For an article appearing in the October issue of Surgical Products, I spoke, via e-mail, with Soham Roy, MD, FACS, FAAP. One of the areas our dialogue covered was how to deal with the aftermath of these incidents, as well as the right strategies for operating room personnel in helping to prevent them. Instead of trying to wax poetic or paraphrase, I thought his exact words were so powerful that they deserved to be shared just as he expressed them, as their impact goes well beyond any one topic.
“Every good surgeon I know carries around his or her adverse outcomes deep in their souls until the day they die. However, every GREAT surgeon I ever trained under looked closely at those patients who had complications or adverse outcomes and tried to learn as much as possible from them to prevent a similar complication or bad outcome from ever happening to another patient.
“I have personally forgotten the names of the thousands of patients who had uneventful surgeries and uneventful, expected outcomes. However, I could immediately list the names of each of those patients who ever had an unexpected complication or setback in addition to describing exactly what went wrong and why.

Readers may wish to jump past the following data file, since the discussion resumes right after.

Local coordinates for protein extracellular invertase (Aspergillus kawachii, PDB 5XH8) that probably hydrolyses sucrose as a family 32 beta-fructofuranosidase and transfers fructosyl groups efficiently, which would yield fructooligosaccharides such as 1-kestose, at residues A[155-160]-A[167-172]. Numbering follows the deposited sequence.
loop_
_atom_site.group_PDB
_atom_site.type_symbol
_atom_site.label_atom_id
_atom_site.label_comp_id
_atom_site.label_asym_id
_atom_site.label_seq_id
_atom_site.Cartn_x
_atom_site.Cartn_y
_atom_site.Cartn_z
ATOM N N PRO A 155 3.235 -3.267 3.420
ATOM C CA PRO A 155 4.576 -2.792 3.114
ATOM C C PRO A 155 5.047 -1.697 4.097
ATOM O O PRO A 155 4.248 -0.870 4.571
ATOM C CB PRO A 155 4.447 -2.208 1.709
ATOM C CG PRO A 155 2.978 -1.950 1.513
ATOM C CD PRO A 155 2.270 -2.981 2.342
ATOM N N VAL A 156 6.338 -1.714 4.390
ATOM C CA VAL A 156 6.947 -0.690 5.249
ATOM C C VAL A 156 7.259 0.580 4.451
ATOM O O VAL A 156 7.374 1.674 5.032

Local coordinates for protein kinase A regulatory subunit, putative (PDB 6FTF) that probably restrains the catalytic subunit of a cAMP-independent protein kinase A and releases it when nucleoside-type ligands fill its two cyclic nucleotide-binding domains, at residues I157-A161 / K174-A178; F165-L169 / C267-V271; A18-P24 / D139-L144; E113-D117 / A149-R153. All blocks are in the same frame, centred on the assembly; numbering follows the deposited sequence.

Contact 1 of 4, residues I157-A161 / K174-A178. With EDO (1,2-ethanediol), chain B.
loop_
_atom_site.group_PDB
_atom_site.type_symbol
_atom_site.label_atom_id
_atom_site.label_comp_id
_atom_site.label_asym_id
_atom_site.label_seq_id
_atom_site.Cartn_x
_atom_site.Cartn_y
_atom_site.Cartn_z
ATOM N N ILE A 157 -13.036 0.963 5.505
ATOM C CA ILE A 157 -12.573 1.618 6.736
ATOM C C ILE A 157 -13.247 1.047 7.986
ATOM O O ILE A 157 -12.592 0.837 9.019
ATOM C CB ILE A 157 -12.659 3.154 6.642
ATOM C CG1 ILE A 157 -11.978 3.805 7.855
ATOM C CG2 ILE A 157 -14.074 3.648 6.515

“I suppose I remember them all and try to learn as much as possible from what happened, and use that to prevent it from happening again in the future. The key is to try to make sure that it never happens to another patient again, based on what the entire team has learned as a result of that experience.”
My original thought was to try and relate these occurrences to things I’ve experienced in a life led completely outside of the OR, and away from the pressures of holding a person’s life in one’s hands. In the end, my experiences in high school sports, professional meetings and my personal life simply can’t compare to what surgeons, nurses and other surgical team members must endure in dealing with incidents that can range from wrong site surgery to a retained object to a surgical fire.
I guess the primary thought I’d hope to convey is that whether we make mistakes on the operating table or in other areas of our lives, the greater individual tragedy would stem from a failure to learn from them. Granted, this may not provide immediate solace or peace of mind, but as Dr. Roy mentions above, it’s this ability that separates the good from the truly great and represents a focus on those that can be helped in the future instead of those incidents that, regardless the amount of guilt or self deprecation, cannot be changed.